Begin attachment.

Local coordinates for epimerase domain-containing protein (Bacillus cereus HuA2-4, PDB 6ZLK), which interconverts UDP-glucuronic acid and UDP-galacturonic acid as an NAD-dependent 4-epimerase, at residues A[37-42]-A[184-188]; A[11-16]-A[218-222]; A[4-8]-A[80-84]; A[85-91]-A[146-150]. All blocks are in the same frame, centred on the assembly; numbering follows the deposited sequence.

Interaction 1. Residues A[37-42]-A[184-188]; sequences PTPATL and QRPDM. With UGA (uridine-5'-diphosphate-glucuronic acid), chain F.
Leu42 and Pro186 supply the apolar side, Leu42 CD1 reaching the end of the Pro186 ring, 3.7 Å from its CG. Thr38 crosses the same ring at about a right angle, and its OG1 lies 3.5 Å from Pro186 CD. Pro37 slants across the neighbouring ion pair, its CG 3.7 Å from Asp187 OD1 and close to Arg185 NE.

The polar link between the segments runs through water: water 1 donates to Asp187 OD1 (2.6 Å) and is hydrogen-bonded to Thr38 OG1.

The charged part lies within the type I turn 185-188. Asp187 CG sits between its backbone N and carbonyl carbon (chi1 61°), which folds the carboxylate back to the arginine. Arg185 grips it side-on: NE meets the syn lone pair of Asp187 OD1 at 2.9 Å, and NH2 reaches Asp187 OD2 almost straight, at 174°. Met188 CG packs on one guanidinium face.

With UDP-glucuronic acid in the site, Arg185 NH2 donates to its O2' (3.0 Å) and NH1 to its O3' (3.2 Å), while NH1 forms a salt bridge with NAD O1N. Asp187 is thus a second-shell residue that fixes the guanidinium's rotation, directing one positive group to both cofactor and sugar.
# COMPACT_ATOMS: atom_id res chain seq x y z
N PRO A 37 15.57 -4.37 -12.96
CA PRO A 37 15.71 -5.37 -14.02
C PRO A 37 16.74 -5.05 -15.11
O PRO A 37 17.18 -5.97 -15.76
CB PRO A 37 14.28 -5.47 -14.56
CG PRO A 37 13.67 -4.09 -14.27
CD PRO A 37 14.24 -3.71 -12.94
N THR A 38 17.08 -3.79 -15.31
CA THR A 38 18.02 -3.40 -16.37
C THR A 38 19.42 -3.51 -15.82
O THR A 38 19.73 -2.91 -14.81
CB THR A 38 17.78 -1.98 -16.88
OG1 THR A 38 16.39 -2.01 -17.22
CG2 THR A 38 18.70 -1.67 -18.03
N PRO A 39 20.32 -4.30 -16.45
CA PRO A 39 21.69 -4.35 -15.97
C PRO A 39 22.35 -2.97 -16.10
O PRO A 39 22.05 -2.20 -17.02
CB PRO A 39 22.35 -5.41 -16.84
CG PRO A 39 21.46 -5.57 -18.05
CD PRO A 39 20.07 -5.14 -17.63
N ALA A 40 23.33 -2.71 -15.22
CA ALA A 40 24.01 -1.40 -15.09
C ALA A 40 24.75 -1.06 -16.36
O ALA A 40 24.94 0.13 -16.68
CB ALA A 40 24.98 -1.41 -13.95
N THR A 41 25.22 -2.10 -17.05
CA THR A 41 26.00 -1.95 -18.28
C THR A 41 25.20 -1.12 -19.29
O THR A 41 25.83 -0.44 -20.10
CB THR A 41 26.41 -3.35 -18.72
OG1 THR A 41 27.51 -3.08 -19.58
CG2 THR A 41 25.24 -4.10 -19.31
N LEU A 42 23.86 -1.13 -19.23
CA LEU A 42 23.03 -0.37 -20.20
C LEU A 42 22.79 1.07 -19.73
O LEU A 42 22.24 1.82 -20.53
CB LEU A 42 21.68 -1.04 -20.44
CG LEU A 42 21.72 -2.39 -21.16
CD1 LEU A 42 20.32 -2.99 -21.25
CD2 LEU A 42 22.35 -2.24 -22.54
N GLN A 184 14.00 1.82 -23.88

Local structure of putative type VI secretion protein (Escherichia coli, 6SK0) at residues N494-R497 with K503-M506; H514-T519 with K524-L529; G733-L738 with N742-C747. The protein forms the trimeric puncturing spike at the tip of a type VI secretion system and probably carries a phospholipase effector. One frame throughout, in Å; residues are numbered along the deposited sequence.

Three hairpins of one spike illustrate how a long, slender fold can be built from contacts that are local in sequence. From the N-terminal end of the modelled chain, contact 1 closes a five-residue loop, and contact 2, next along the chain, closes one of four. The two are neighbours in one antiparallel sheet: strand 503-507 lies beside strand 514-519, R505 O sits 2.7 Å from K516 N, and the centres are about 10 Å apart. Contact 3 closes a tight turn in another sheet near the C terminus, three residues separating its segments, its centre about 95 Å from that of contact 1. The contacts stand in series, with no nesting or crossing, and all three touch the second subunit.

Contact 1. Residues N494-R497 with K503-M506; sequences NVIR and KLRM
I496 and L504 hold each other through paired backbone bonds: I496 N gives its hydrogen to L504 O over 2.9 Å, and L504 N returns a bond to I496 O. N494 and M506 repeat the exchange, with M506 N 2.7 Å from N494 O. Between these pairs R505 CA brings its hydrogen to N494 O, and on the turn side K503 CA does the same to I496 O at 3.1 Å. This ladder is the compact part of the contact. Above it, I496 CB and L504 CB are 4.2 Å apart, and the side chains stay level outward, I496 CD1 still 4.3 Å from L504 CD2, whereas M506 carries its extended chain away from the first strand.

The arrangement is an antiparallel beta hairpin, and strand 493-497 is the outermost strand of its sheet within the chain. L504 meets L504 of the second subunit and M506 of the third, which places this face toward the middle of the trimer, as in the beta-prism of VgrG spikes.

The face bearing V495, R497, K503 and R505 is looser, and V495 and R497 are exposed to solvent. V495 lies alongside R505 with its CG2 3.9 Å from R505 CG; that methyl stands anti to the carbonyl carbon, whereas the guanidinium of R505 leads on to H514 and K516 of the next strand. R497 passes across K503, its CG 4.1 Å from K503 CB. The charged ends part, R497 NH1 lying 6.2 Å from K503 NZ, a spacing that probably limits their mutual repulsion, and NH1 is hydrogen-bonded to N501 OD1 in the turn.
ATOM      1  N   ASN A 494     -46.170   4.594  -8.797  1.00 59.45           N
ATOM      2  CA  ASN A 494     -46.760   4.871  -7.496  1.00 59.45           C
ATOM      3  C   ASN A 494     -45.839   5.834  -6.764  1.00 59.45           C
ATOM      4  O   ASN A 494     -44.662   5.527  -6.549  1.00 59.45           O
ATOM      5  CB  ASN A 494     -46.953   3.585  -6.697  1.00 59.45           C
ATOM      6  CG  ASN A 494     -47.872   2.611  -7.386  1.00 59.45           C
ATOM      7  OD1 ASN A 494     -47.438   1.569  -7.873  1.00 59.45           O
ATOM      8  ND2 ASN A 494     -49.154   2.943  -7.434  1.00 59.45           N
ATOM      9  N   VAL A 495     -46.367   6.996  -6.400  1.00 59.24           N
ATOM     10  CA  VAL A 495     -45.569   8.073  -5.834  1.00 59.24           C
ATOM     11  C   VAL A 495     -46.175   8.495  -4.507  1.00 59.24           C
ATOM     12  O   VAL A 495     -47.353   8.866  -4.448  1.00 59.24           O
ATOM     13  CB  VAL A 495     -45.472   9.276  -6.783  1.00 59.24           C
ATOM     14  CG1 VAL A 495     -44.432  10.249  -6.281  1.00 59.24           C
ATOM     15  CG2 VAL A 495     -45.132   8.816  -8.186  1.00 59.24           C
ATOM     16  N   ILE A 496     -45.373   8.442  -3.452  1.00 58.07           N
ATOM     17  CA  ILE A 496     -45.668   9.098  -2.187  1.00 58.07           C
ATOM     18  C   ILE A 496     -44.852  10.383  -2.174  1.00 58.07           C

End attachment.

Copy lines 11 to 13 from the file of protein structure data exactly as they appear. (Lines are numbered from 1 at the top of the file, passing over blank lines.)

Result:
O PRO A 37 17.18 -5.97 -15.76
CB PRO A 37 14.28 -5.47 -14.56
CG PRO A 37 13.67 -4.09 -14.27